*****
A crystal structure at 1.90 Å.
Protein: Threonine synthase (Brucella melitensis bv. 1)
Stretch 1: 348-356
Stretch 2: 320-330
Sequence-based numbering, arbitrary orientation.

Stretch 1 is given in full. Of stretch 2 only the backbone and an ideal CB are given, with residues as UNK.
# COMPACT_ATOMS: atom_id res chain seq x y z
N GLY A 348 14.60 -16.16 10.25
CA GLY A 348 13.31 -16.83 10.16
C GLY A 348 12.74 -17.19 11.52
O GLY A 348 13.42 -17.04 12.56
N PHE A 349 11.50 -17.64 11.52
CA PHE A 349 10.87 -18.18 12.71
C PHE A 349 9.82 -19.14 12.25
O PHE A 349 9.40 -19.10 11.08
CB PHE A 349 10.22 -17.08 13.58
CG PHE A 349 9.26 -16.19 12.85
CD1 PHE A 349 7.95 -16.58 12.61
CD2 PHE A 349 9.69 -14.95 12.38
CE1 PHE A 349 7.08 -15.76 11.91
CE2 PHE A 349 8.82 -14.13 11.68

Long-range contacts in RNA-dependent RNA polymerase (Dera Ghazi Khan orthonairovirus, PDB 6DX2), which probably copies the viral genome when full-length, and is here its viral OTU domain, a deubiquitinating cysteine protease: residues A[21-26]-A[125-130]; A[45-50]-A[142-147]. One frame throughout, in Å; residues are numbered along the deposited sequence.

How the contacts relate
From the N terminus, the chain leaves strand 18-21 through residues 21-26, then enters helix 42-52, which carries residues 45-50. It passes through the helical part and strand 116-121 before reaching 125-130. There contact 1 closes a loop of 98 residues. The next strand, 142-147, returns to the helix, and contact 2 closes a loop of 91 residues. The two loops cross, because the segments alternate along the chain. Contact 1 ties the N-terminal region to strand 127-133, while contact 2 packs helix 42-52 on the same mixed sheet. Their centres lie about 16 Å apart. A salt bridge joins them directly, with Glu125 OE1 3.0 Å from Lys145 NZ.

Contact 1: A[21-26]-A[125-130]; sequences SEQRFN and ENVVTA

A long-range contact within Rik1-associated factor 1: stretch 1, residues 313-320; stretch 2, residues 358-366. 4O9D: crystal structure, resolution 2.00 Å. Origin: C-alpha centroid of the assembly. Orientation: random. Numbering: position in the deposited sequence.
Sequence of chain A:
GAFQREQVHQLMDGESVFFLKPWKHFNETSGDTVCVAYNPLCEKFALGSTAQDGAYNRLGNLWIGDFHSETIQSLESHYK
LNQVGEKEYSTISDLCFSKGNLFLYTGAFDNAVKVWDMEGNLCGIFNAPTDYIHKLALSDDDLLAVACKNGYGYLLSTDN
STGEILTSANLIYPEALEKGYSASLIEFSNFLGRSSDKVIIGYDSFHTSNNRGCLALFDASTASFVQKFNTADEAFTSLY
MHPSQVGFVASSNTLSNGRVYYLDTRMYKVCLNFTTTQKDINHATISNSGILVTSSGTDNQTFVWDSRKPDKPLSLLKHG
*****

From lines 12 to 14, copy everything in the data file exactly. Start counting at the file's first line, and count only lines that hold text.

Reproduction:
N PHE A 349 11.50 -17.64 11.52
CA PHE A 349 10.87 -18.18 12.71
C PHE A 349 9.82 -19.14 12.25